Over the next few weeks, we watched as young birds from several different nests matured. They went from hopping along the ground to taking short flights to being able to maintain longer, sustained flights. Those days of development were crucial for their survival, but too often fields are mowed during these early days of life. These young birds were fortunate to be in fields that remained undisturbed until almost the end of June. In fact, because the number of birds using Buck and Doe Farm nearly tripled, we believe this field became a refuge for Bobolinks that had occupied other fields in the area that had earlier mow dates. 

After Buck and Doe Farm was mowed, the mixed-age flock made its way up the hill to Buck Run Farm, where the fields are “mowed” by cows late in August. Over the course of the next six or seven weeks, the birds settled into post-breeding activity. The birds lost their aggressiveness as they no longer had territories to defend. Instead, their efforts were concentrated on eating heartily and coaching the juveniles through training flights. Their behavior wasn’t the only thing to change—their appearance did as well. With each visit, the males’ distinctive plumage became more muted as they molted their feathers until they eventually became indistinguishable from the females and juveniles.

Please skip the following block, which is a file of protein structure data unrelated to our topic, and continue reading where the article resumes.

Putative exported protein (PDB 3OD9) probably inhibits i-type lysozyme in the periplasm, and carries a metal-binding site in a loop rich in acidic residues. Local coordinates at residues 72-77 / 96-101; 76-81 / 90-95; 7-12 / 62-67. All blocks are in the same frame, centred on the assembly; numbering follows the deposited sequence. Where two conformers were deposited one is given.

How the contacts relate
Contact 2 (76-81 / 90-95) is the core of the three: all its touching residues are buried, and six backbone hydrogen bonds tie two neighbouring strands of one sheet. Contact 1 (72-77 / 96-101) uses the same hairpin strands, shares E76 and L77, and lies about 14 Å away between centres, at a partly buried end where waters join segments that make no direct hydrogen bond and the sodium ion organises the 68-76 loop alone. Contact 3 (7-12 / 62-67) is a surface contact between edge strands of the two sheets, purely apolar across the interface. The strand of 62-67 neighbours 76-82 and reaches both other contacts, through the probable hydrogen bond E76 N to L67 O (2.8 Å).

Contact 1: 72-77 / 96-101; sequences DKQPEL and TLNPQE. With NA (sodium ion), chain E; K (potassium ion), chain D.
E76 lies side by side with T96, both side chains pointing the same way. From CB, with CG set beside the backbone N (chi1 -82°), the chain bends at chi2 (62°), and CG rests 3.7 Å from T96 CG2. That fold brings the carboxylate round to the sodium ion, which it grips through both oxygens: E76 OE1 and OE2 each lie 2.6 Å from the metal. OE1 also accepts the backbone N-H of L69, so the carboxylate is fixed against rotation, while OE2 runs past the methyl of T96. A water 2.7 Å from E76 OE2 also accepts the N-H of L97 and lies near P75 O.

By the third week in August, the bulk of the flock had begun their southern migration, leaving a few straggling juveniles to prolong summer for a few more days before setting off to join the other Bobolinks on their wintering grounds.

A flock of bobolinks flying together. Photo by Michelle Eshelman.
Photo by Michelle Eshelman.
More to Come

With the departure of the Bobolinks, our field season ended. But we look forward to next year when we expand our research goals. As part of the Northeast Motus Collaboration, we will be installing a Motus station at Buck Run Farm, which uses radio telemetry to track wildlife that has been fitted with Motus nanotags. By fitting the Bobolinks with the nanotags early in the season, we will be able to track their movements using a hand-held receiver. Then, because our Motus station will be part of the 892-station network that extends from the Canadian Arctic to South America, we will follow our birds on their migration. We will be compiling our data with research sites in Vermont and Maine to gain a better understanding of Bobolink movement throughout the Northeast.  

The data generated from this project will help us determine habitat preferences, the timing of the stages of breeding, and the survival rates of both adults and juveniles during the breeding, post-breeding and migratory periods. We hope our findings will inform land management in areas that provide essential habitat for the survival and growth of this grassland species.

For more information regarding the Bobolink Breeding Survey, please contact Lisa Kiziuk of the Northeast Motus Collaboration, a partner of the Willistown Conservation Trust. To learn more about Bobolink research in the Northeast, visit www.bobolinkproject.com.

 


Header image: 

Male and female bobolinks. Photo by Alison Fetterman.